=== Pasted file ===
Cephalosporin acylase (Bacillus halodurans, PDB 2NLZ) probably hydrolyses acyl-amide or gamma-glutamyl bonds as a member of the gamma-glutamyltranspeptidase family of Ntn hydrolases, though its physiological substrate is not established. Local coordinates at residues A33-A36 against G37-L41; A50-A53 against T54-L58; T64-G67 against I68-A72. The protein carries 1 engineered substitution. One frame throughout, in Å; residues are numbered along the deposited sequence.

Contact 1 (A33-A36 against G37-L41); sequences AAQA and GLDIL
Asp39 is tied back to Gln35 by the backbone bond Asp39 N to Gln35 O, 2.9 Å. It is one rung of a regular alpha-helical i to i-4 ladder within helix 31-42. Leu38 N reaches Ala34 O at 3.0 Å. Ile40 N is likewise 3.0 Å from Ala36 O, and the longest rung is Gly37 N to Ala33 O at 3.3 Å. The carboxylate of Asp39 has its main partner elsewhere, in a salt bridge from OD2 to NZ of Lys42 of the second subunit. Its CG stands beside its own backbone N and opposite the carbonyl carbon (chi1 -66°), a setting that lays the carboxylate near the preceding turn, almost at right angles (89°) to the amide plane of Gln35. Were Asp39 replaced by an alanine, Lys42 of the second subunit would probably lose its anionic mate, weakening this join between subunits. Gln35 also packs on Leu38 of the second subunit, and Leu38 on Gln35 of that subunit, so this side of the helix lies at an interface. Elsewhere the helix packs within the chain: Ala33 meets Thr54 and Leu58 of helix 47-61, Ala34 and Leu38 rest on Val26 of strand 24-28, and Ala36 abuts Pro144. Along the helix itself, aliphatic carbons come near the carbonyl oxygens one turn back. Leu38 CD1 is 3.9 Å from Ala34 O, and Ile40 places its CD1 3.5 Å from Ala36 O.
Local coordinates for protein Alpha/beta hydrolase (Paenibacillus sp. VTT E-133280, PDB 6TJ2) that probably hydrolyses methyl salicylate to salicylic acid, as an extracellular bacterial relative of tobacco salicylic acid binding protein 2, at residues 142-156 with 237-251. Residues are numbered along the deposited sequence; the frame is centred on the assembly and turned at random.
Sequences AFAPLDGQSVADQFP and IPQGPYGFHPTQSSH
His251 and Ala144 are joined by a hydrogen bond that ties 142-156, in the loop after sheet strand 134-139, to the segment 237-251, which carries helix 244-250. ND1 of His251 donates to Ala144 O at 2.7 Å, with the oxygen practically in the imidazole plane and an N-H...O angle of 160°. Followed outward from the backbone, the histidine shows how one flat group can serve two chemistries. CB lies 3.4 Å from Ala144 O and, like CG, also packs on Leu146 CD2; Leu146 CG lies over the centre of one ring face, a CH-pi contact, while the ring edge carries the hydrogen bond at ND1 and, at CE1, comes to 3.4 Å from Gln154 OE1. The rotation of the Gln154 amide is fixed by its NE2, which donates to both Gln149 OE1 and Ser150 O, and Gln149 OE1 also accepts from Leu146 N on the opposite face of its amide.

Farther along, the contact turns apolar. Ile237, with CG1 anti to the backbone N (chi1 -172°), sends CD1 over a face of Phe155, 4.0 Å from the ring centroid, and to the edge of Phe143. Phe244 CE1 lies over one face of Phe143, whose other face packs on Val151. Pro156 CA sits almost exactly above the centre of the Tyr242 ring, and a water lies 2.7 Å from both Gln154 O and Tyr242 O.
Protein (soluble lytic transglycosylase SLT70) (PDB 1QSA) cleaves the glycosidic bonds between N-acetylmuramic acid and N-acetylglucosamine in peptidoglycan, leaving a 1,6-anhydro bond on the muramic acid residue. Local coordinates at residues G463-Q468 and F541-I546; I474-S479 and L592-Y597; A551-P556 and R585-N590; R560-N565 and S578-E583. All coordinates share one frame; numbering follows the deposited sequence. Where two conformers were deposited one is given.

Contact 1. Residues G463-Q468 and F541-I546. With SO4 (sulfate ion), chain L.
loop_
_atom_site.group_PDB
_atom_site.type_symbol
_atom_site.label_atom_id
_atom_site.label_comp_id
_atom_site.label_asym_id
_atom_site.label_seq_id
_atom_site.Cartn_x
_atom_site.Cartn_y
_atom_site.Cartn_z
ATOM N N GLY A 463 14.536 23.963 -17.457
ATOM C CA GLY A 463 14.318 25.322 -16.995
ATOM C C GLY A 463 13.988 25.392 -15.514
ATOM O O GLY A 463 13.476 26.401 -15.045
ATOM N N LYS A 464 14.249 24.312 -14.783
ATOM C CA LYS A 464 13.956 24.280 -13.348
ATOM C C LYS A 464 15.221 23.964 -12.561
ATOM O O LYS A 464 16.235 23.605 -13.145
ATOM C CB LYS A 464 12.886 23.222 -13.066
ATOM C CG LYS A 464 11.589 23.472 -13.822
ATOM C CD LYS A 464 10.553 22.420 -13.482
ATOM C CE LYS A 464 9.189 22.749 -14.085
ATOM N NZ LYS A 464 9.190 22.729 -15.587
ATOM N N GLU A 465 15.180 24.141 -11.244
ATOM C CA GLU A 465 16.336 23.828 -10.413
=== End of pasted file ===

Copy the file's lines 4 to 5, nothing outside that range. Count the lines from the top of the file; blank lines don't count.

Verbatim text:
Local coordinates for protein Alpha/beta hydrolase (Paenibacillus sp. VTT E-133280, PDB 6TJ2) that probably hydrolyses methyl salicylate to salicylic acid, as an extracellular bacterial relative of tobacco salicylic acid binding protein 2, at residues 142-156 with 237-251. Residues are numbered along the deposited sequence; the frame is centred on the assembly and turned at random.
Sequences AFAPLDGQSVADQFP and IPQGPYGFHPTQSSH